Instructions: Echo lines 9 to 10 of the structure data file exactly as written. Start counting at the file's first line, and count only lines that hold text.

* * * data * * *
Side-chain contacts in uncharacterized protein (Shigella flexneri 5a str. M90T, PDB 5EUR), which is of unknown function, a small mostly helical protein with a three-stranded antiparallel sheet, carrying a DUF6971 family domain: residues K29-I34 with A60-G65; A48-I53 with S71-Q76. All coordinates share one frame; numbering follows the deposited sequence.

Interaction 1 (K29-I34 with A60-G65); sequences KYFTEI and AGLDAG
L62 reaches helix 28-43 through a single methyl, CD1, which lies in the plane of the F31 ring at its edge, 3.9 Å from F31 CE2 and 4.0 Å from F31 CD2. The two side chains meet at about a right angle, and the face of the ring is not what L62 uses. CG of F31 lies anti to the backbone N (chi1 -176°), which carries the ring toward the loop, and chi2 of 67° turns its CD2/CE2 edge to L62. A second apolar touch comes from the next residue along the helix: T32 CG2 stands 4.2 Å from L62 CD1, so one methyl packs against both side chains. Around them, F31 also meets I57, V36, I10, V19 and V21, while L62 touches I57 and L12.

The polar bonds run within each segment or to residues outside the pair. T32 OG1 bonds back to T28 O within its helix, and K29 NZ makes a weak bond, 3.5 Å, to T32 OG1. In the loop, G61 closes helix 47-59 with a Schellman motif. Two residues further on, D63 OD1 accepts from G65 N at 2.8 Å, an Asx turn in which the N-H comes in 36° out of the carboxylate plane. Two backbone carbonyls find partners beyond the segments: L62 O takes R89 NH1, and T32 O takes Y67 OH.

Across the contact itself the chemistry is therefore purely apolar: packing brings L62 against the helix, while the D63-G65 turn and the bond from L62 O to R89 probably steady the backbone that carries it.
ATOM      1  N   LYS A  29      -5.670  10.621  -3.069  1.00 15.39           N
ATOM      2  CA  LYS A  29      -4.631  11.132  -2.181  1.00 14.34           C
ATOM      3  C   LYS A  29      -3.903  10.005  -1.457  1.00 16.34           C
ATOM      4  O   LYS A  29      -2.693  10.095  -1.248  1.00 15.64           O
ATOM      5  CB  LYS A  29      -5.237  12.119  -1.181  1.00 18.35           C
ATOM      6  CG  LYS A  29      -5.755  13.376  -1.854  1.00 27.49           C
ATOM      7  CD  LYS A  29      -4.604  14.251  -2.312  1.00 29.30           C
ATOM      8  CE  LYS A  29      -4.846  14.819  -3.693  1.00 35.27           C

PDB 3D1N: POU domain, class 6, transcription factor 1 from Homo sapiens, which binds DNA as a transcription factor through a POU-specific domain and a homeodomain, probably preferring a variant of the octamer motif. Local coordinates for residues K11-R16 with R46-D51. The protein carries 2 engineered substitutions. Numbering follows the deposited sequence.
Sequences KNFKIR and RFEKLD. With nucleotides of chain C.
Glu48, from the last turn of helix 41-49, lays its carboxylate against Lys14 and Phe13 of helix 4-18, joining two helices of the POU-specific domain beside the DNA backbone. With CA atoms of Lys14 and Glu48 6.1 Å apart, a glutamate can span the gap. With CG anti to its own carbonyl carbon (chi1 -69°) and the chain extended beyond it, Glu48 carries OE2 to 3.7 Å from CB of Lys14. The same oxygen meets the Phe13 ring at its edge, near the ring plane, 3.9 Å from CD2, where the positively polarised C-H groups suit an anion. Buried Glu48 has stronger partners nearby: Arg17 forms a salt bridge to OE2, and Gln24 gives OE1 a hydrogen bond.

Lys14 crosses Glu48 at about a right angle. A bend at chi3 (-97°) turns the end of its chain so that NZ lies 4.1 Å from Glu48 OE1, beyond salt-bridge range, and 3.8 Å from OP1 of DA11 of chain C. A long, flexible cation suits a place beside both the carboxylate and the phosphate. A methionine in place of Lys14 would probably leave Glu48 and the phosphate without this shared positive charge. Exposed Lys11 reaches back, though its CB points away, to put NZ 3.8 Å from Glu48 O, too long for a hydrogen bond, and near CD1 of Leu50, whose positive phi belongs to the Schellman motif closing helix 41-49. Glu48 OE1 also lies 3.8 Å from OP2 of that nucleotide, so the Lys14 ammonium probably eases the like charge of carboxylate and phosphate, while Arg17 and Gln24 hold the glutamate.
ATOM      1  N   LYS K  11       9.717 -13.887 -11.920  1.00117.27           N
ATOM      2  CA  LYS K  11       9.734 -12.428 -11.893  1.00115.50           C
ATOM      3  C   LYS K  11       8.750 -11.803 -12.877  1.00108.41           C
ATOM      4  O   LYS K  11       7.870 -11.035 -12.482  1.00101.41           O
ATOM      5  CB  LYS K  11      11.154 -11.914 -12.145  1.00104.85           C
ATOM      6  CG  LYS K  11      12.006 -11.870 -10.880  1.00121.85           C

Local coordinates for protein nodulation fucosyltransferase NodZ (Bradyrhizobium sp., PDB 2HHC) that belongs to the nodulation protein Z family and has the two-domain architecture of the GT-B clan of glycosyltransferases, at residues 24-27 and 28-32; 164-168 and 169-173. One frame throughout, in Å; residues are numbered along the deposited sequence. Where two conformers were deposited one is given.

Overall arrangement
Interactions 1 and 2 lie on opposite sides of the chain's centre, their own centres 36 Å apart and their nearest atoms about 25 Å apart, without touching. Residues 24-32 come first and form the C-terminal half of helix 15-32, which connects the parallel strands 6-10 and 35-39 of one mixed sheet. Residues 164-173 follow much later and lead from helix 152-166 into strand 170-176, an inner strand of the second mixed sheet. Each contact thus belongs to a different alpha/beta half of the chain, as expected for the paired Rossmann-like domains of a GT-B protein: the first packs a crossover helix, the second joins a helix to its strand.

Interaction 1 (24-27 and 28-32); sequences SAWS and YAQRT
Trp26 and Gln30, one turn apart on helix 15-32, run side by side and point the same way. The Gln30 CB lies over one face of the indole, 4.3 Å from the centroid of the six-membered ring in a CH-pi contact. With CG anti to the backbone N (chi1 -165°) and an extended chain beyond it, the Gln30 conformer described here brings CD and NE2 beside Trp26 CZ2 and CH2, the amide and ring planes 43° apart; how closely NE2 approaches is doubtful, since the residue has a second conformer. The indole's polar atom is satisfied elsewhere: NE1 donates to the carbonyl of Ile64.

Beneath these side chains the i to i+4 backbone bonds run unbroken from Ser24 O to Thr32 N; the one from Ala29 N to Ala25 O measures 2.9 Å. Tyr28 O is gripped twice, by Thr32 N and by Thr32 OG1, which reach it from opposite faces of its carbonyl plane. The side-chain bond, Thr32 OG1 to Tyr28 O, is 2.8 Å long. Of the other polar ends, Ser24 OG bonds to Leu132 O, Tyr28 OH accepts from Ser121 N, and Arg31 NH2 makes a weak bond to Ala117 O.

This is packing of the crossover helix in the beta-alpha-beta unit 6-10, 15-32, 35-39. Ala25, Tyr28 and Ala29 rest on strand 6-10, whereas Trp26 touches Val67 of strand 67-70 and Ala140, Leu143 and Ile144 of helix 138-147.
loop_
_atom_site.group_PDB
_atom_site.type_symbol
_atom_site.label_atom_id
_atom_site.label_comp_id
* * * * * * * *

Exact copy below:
ATOM      4  O   LYS A  29      -2.693  10.095  -1.248  1.00 15.64           O
ATOM      5  CB  LYS A  29      -5.237  12.119  -1.181  1.00 18.35           C